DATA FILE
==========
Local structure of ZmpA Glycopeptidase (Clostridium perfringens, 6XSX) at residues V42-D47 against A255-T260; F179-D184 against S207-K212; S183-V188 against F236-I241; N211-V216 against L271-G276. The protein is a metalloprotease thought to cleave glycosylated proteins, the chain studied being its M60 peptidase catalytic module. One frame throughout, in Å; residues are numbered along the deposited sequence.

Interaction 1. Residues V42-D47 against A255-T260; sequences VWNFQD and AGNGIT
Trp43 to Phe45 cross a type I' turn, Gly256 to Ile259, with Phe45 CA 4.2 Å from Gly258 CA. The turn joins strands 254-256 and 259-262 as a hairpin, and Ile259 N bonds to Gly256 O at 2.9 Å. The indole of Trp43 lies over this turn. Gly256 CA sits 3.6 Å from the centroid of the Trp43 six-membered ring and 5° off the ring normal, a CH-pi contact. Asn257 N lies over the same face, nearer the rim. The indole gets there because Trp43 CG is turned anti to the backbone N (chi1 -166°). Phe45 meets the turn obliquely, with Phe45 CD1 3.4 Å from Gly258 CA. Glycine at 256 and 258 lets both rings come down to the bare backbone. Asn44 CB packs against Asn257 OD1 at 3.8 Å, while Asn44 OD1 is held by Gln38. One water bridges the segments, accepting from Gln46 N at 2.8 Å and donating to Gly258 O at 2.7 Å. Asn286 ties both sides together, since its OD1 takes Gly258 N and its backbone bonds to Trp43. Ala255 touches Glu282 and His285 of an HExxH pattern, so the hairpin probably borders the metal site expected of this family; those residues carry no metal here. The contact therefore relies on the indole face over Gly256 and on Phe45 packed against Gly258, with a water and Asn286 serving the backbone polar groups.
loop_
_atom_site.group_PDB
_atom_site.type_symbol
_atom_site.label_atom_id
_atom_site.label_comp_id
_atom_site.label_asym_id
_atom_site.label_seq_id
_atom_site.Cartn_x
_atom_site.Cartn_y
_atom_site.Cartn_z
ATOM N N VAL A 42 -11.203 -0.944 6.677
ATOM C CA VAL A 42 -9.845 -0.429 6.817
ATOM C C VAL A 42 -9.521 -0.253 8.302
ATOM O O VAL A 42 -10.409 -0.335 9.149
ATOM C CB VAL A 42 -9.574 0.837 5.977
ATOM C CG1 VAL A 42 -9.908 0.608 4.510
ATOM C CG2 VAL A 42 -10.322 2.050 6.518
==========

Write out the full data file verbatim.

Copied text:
Local structure of ZmpA Glycopeptidase (Clostridium perfringens, 6XSX) at residues V42-D47 against A255-T260; F179-D184 against S207-K212; S183-V188 against F236-I241; N211-V216 against L271-G276. The protein is a metalloprotease thought to cleave glycosylated proteins, the chain studied being its M60 peptidase catalytic module. One frame throughout, in Å; residues are numbered along the deposited sequence.

Interaction 1. Residues V42-D47 against A255-T260; sequences VWNFQD and AGNGIT
Trp43 to Phe45 cross a type I' turn, Gly256 to Ile259, with Phe45 CA 4.2 Å from Gly258 CA. The turn joins strands 254-256 and 259-262 as a hairpin, and Ile259 N bonds to Gly256 O at 2.9 Å. The indole of Trp43 lies over this turn. Gly256 CA sits 3.6 Å from the centroid of the Trp43 six-membered ring and 5° off the ring normal, a CH-pi contact. Asn257 N lies over the same face, nearer the rim. The indole gets there because Trp43 CG is turned anti to the backbone N (chi1 -166°). Phe45 meets the turn obliquely, with Phe45 CD1 3.4 Å from Gly258 CA. Glycine at 256 and 258 lets both rings come down to the bare backbone. Asn44 CB packs against Asn257 OD1 at 3.8 Å, while Asn44 OD1 is held by Gln38. One water bridges the segments, accepting from Gln46 N at 2.8 Å and donating to Gly258 O at 2.7 Å. Asn286 ties both sides together, since its OD1 takes Gly258 N and its backbone bonds to Trp43. Ala255 touches Glu282 and His285 of an HExxH pattern, so the hairpin probably borders the metal site expected of this family; those residues carry no metal here. The contact therefore relies on the indole face over Gly256 and on Phe45 packed against Gly258, with a water and Asn286 serving the backbone polar groups.
loop_
_atom_site.group_PDB
_atom_site.type_symbol
_atom_site.label_atom_id
_atom_site.label_comp_id
_atom_site.label_asym_id
_atom_site.label_seq_id
_atom_site.Cartn_x
_atom_site.Cartn_y
_atom_site.Cartn_z
ATOM N N VAL A 42 -11.203 -0.944 6.677
ATOM C CA VAL A 42 -9.845 -0.429 6.817
ATOM C C VAL A 42 -9.521 -0.253 8.302
ATOM O O VAL A 42 -10.409 -0.335 9.149
ATOM C CB VAL A 42 -9.574 0.837 5.977
ATOM C CG1 VAL A 42 -9.908 0.608 4.510
ATOM C CG2 VAL A 42 -10.322 2.050 6.518